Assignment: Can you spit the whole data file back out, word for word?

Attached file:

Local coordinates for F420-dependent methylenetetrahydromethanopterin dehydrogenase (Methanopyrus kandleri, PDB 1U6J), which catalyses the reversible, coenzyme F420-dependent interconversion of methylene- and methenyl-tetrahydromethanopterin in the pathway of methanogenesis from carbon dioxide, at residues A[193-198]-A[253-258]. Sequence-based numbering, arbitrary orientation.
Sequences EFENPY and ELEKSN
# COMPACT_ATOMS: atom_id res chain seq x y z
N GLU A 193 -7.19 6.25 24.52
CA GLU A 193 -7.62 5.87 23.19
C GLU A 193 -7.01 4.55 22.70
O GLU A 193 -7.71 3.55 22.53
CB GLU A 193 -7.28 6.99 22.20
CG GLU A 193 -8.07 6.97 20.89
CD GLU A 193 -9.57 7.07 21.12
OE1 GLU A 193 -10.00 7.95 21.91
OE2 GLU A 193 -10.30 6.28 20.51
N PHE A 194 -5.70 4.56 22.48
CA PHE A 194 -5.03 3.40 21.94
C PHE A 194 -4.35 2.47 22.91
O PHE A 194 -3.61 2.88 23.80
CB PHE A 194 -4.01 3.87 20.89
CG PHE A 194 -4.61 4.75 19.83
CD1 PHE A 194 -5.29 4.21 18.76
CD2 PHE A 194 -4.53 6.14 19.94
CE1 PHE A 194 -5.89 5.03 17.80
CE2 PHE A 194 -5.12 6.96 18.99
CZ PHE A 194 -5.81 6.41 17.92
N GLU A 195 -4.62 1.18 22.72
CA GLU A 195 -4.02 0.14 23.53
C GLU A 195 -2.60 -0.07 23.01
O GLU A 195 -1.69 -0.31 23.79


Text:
Local coordinates for F420-dependent methylenetetrahydromethanopterin dehydrogenase (Methanopyrus kandleri, PDB 1U6J), which catalyses the reversible, coenzyme F420-dependent interconversion of methylene- and methenyl-tetrahydromethanopterin in the pathway of methanogenesis from carbon dioxide, at residues A[193-198]-A[253-258]. Sequence-based numbering, arbitrary orientation.
Sequences EFENPY and ELEKSN
# COMPACT_ATOMS: atom_id res chain seq x y z
N GLU A 193 -7.19 6.25 24.52
CA GLU A 193 -7.62 5.87 23.19
C GLU A 193 -7.01 4.55 22.70
O GLU A 193 -7.71 3.55 22.53
CB GLU A 193 -7.28 6.99 22.20
CG GLU A 193 -8.07 6.97 20.89
CD GLU A 193 -9.57 7.07 21.12
OE1 GLU A 193 -10.00 7.95 21.91
OE2 GLU A 193 -10.30 6.28 20.51
N PHE A 194 -5.70 4.56 22.48
CA PHE A 194 -5.03 3.40 21.94
C PHE A 194 -4.35 2.47 22.91
O PHE A 194 -3.61 2.88 23.80
CB PHE A 194 -4.01 3.87 20.89
CG PHE A 194 -4.61 4.75 19.83
CD1 PHE A 194 -5.29 4.21 18.76
CD2 PHE A 194 -4.53 6.14 19.94
CE1 PHE A 194 -5.89 5.03 17.80
CE2 PHE A 194 -5.12 6.96 18.99
CZ PHE A 194 -5.81 6.41 17.92
N GLU A 195 -4.62 1.18 22.72
CA GLU A 195 -4.02 0.14 23.53
C GLU A 195 -2.60 -0.07 23.01
O GLU A 195 -1.69 -0.31 23.79